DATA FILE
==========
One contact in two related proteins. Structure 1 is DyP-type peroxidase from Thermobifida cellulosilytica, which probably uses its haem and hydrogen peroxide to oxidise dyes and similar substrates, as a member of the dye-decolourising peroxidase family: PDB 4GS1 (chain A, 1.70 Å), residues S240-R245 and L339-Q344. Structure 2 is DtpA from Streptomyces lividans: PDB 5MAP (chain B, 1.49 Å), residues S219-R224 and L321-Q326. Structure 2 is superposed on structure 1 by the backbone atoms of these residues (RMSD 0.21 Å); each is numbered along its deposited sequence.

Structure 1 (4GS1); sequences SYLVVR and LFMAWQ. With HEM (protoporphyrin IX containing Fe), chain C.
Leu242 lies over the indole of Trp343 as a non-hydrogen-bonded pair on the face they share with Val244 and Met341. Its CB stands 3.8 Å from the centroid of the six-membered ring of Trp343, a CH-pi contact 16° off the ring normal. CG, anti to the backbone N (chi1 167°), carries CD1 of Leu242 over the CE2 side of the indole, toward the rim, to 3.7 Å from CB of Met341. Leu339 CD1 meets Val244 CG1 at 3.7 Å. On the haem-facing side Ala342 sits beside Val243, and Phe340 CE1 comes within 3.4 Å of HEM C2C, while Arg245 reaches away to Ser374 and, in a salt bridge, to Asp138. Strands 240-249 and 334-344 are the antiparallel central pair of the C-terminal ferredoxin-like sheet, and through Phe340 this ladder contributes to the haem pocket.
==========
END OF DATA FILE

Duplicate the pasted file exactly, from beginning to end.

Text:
One contact in two related proteins. Structure 1 is DyP-type peroxidase from Thermobifida cellulosilytica, which probably uses its haem and hydrogen peroxide to oxidise dyes and similar substrates, as a member of the dye-decolourising peroxidase family: PDB 4GS1 (chain A, 1.70 Å), residues S240-R245 and L339-Q344. Structure 2 is DtpA from Streptomyces lividans: PDB 5MAP (chain B, 1.49 Å), residues S219-R224 and L321-Q326. Structure 2 is superposed on structure 1 by the backbone atoms of these residues (RMSD 0.21 Å); each is numbered along its deposited sequence.

Structure 1 (4GS1); sequences SYLVVR and LFMAWQ. With HEM (protoporphyrin IX containing Fe), chain C.
Leu242 lies over the indole of Trp343 as a non-hydrogen-bonded pair on the face they share with Val244 and Met341. Its CB stands 3.8 Å from the centroid of the six-membered ring of Trp343, a CH-pi contact 16° off the ring normal. CG, anti to the backbone N (chi1 167°), carries CD1 of Leu242 over the CE2 side of the indole, toward the rim, to 3.7 Å from CB of Met341. Leu339 CD1 meets Val244 CG1 at 3.7 Å. On the haem-facing side Ala342 sits beside Val243, and Phe340 CE1 comes within 3.4 Å of HEM C2C, while Arg245 reaches away to Ser374 and, in a salt bridge, to Asp138. Strands 240-249 and 334-344 are the antiparallel central pair of the C-terminal ferredoxin-like sheet, and through Phe340 this ladder contributes to the haem pocket.